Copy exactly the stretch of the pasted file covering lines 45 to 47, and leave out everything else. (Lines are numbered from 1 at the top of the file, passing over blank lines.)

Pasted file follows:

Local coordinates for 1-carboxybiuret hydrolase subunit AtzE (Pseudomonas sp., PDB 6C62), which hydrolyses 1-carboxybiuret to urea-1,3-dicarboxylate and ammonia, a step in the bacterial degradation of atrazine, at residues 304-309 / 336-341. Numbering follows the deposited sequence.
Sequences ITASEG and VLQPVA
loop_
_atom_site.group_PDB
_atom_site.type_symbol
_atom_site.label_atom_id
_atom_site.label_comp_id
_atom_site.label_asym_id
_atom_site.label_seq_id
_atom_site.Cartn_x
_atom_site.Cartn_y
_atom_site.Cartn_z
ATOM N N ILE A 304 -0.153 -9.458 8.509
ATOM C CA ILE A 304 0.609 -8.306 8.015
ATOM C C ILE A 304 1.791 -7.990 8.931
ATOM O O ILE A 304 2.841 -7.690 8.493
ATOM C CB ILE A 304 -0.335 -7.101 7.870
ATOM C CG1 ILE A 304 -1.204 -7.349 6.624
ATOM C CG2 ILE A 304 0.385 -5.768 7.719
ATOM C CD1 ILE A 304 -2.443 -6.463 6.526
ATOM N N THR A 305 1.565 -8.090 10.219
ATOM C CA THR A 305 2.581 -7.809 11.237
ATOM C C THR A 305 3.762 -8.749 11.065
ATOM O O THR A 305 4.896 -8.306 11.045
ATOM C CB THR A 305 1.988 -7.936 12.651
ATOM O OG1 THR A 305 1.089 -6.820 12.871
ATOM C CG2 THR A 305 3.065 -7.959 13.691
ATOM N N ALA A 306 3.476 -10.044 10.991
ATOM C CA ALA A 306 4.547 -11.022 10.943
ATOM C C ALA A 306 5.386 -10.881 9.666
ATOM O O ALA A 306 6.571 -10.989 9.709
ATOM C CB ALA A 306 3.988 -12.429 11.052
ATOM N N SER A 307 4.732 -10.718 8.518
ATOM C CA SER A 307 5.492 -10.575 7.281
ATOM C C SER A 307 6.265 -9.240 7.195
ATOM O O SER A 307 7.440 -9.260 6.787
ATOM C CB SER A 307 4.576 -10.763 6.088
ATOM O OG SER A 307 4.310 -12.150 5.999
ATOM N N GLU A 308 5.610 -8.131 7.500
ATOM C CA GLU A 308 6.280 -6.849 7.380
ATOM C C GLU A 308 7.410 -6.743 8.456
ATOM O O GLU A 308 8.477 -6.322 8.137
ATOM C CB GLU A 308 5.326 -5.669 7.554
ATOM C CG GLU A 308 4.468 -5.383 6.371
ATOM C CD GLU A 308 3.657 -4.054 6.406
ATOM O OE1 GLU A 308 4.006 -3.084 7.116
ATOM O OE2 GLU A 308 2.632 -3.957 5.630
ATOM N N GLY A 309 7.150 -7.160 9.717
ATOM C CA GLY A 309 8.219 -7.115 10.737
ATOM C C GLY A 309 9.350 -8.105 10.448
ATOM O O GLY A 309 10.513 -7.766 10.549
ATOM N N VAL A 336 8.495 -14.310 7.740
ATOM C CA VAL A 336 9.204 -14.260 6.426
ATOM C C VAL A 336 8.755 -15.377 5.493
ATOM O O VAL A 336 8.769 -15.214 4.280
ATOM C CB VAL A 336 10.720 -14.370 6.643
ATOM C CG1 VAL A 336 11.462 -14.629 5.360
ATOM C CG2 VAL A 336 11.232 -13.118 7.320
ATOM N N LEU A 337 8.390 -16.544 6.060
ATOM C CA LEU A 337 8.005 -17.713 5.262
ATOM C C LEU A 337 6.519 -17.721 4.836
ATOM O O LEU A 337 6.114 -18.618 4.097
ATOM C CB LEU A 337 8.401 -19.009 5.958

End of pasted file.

ATOM C CD GLU A 308 3.657 -4.054 6.406
ATOM O OE1 GLU A 308 4.006 -3.084 7.116
ATOM O OE2 GLU A 308 2.632 -3.957 5.630